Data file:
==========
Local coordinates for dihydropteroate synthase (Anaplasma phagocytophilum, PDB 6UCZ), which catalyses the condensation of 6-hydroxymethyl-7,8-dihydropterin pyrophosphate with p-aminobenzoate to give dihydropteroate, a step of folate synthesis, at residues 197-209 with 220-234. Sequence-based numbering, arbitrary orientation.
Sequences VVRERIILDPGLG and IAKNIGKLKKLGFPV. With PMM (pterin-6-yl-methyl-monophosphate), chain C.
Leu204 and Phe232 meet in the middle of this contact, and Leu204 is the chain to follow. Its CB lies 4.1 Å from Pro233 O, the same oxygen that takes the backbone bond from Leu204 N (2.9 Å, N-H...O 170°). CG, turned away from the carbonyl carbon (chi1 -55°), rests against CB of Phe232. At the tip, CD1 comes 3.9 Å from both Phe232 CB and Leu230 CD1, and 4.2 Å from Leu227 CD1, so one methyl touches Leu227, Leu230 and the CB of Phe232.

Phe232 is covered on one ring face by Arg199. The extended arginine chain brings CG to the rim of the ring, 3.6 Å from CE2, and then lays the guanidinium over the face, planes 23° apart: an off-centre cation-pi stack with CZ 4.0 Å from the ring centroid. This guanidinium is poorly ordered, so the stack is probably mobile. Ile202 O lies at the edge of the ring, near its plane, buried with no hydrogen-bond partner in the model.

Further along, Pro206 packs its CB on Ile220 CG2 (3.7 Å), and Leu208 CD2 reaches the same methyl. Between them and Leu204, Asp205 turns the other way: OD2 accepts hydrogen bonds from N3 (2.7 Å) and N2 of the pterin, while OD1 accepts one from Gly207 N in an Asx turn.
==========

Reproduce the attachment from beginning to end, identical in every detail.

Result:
Local coordinates for dihydropteroate synthase (Anaplasma phagocytophilum, PDB 6UCZ), which catalyses the condensation of 6-hydroxymethyl-7,8-dihydropterin pyrophosphate with p-aminobenzoate to give dihydropteroate, a step of folate synthesis, at residues 197-209 with 220-234. Sequence-based numbering, arbitrary orientation.
Sequences VVRERIILDPGLG and IAKNIGKLKKLGFPV. With PMM (pterin-6-yl-methyl-monophosphate), chain C.
Leu204 and Phe232 meet in the middle of this contact, and Leu204 is the chain to follow. Its CB lies 4.1 Å from Pro233 O, the same oxygen that takes the backbone bond from Leu204 N (2.9 Å, N-H...O 170°). CG, turned away from the carbonyl carbon (chi1 -55°), rests against CB of Phe232. At the tip, CD1 comes 3.9 Å from both Phe232 CB and Leu230 CD1, and 4.2 Å from Leu227 CD1, so one methyl touches Leu227, Leu230 and the CB of Phe232.

Phe232 is covered on one ring face by Arg199. The extended arginine chain brings CG to the rim of the ring, 3.6 Å from CE2, and then lays the guanidinium over the face, planes 23° apart: an off-centre cation-pi stack with CZ 4.0 Å from the ring centroid. This guanidinium is poorly ordered, so the stack is probably mobile. Ile202 O lies at the edge of the ring, near its plane, buried with no hydrogen-bond partner in the model.

Further along, Pro206 packs its CB on Ile220 CG2 (3.7 Å), and Leu208 CD2 reaches the same methyl. Between them and Leu204, Asp205 turns the other way: OD2 accepts hydrogen bonds from N3 (2.7 Å) and N2 of the pterin, while OD1 accepts one from Gly207 N in an Asx turn.